Polarizing the reality that even in one income families, money issues are evenly distributed, Amy inflicted self grief upon herself for being the “spender” in her role providing for the family. Bob, despite his 6 figure earnings, drove the ten year old truck to her new SUV, bagged a lunch and a thermos while she ate lunch out and acquired a habit for designer coffee and while she embraced fashion, his only new clothes came from her periodic pressure not to dress like “such a bum”. Here, she and the kids benefited in so many ways from his hard work however, when tough times arose she hated how her behaviors, albeit unknowingly, were now such an obvious factor.
Though Bob was my client in the beginning, Amy became a fixture in further sessions and was a huge catalyst for change in their collective improvements. She was able to find work almost immediately that helped provide for basic needs expenses & was able to catalog and market items from their home that they sold on ebay and craigslist that kept the mortgage from falling further behind to avoid foreclosure proceedings before Bob was able to start working again. She modified expenditures so that what mattered was taken care of and what wasn’t would have to hibernate until both income was restored and future savings could be established.
GET EVERYONE INVOLVED
The inclusion didn’t stop with Amy. Their oldest, a college freshman who lived at home, began contributing to the household by paying a small monthly amount for car insurance, cell usage, her share of utilities, and food. After all, these are expenses that would exist if she had lived outside of the home and this doubled as positive reinforcement to not depend on private student loans that so often cause a financial burden on our nation’s college students. Their eldest son caught rides to out of town hockey games and roomed with others to cut travel and lodging costs. Their youngest even helped out by formalizing babysitting and snow shoveling skills, capitalizing infrequent ideas they had to get extra spending money into formidable entrepreneurial experience. Happily, they traded allowances for much more lucrative income streams.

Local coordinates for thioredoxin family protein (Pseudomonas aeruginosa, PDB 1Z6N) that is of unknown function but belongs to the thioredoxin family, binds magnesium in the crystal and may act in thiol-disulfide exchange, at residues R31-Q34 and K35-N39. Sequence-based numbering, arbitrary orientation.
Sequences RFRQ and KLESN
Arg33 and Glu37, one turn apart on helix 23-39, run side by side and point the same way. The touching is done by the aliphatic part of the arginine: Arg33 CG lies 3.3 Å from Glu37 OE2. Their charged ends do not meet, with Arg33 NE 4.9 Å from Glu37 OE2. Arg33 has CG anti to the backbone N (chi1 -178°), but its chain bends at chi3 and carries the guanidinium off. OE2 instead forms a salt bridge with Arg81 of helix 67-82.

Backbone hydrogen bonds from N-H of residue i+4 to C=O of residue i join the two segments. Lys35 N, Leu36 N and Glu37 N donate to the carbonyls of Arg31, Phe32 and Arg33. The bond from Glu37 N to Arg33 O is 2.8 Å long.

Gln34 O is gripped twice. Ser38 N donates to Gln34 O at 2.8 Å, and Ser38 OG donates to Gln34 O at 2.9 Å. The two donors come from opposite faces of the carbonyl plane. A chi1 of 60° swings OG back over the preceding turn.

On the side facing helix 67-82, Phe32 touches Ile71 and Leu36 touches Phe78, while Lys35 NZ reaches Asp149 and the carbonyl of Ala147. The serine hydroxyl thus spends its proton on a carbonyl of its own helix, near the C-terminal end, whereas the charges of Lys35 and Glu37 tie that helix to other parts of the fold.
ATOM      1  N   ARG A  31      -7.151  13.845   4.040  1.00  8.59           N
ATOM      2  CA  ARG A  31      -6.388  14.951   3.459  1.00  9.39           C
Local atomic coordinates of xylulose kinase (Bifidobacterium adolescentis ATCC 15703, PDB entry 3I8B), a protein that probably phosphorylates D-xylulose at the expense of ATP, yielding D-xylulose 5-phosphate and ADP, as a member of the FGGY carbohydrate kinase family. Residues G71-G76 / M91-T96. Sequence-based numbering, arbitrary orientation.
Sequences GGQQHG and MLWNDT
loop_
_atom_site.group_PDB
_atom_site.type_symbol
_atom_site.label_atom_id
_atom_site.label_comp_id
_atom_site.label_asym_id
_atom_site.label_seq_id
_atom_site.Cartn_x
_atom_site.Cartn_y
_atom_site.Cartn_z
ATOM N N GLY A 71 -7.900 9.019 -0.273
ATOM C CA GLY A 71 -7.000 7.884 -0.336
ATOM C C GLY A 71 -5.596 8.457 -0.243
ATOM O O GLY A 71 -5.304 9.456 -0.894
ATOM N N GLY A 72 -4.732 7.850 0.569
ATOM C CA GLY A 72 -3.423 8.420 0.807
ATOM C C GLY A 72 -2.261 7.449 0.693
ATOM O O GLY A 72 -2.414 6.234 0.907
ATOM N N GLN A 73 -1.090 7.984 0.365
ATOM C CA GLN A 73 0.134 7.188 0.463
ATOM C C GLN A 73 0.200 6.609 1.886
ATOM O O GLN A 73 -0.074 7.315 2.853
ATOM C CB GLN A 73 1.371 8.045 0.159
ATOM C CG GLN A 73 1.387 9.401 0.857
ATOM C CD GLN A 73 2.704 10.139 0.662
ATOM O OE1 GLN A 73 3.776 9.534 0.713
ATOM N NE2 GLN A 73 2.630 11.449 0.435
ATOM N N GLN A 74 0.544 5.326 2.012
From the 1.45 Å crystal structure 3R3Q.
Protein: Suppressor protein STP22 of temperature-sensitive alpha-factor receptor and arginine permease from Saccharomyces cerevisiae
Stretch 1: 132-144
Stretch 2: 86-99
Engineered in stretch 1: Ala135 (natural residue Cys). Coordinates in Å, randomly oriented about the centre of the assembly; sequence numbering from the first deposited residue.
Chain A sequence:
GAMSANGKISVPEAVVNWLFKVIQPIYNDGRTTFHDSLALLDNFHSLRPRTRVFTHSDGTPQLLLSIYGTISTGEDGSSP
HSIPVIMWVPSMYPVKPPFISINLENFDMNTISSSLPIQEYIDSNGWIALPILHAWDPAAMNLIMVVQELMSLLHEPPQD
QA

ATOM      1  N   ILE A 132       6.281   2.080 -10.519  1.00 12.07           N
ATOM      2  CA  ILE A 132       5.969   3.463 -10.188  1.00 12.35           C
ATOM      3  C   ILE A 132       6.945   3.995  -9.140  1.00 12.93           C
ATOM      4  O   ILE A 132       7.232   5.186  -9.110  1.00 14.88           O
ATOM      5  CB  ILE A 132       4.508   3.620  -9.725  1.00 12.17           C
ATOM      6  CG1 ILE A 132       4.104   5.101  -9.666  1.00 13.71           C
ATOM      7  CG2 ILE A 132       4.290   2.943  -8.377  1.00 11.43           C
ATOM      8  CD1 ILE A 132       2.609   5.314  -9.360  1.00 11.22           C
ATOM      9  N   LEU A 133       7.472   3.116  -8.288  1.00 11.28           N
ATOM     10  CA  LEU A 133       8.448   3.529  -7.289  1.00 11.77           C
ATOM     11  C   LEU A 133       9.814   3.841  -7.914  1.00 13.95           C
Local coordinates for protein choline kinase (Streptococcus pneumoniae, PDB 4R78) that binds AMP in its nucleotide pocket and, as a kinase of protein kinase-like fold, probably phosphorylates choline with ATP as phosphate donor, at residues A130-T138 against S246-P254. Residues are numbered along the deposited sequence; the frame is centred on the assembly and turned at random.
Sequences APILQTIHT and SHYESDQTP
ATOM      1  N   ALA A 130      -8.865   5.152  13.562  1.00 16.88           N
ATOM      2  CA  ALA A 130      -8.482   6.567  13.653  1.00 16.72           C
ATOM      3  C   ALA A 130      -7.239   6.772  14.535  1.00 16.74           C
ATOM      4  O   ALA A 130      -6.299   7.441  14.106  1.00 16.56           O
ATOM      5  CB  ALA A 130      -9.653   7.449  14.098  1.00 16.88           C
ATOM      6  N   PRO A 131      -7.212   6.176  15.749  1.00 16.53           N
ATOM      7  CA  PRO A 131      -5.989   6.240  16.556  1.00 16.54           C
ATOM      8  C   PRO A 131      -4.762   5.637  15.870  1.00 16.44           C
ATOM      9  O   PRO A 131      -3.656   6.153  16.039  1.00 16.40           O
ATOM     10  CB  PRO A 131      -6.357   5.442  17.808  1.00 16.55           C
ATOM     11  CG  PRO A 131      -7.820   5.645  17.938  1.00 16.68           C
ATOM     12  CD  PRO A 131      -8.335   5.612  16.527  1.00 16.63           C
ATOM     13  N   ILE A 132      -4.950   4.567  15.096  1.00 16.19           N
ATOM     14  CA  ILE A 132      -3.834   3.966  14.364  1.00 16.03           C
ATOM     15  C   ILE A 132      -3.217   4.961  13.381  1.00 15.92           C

MAKE A CONCRETE PLAN
Luck isn’t enough to avoid the reoccurrence of financial difficulties; you need a plan. And by plan I mean anything that results in accumulating a great deal of savings. The funny thing about saving money is that it benefits a family two-fold in an emergency. Obviously, in the event of an income reduction you can use savings to supplement living expenses until you restore your income. However, if you are saving you are inherently living off less of your income already; therefore, it requires less work to adapt to lower levels of income.
CREATE A REALISTIC BUDGET
Until this point, Bob and Amy lived off 100% of their net income and felt that contributing to an IRA was all the savings they needed. They would try to keep an eye on the account balance from time to time, but they didn’t balance a ledger or keep track of historical amounts spent and essentially guessed their way through the first few budgets we prepared. The problem with the results of those initial budgets was that it didn’t come close to explaining why they had trouble in the first place – since on paper, they showed a significant surplus.